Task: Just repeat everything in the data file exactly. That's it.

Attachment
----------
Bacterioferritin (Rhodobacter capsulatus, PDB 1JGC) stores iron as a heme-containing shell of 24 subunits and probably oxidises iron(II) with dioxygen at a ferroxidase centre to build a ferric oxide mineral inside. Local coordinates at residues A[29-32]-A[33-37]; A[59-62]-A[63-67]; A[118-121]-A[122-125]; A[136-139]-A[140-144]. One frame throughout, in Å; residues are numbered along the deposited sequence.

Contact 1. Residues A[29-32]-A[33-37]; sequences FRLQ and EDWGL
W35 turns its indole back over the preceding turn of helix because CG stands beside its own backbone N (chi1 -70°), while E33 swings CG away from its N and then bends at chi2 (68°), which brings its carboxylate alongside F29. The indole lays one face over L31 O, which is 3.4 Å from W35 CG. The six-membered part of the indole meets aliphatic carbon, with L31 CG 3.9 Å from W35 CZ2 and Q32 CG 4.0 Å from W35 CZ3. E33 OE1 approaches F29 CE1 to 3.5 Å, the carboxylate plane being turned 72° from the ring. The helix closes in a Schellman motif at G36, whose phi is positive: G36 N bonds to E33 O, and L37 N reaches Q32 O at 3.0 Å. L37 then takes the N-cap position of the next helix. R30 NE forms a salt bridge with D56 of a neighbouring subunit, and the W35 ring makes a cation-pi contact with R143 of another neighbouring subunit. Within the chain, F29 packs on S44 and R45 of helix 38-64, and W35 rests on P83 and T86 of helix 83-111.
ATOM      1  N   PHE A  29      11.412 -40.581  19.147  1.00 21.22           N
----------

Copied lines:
Bacterioferritin (Rhodobacter capsulatus, PDB 1JGC) stores iron as a heme-containing shell of 24 subunits and probably oxidises iron(II) with dioxygen at a ferroxidase centre to build a ferric oxide mineral inside. Local coordinates at residues A[29-32]-A[33-37]; A[59-62]-A[63-67]; A[118-121]-A[122-125]; A[136-139]-A[140-144]. One frame throughout, in Å; residues are numbered along the deposited sequence.

Contact 1. Residues A[29-32]-A[33-37]; sequences FRLQ and EDWGL
W35 turns its indole back over the preceding turn of helix because CG stands beside its own backbone N (chi1 -70°), while E33 swings CG away from its N and then bends at chi2 (68°), which brings its carboxylate alongside F29. The indole lays one face over L31 O, which is 3.4 Å from W35 CG. The six-membered part of the indole meets aliphatic carbon, with L31 CG 3.9 Å from W35 CZ2 and Q32 CG 4.0 Å from W35 CZ3. E33 OE1 approaches F29 CE1 to 3.5 Å, the carboxylate plane being turned 72° from the ring. The helix closes in a Schellman motif at G36, whose phi is positive: G36 N bonds to E33 O, and L37 N reaches Q32 O at 3.0 Å. L37 then takes the N-cap position of the next helix. R30 NE forms a salt bridge with D56 of a neighbouring subunit, and the W35 ring makes a cation-pi contact with R143 of another neighbouring subunit. Within the chain, F29 packs on S44 and R45 of helix 38-64, and W35 rests on P83 and T86 of helix 83-111.
ATOM      1  N   PHE A  29      11.412 -40.581  19.147  1.00 21.22           N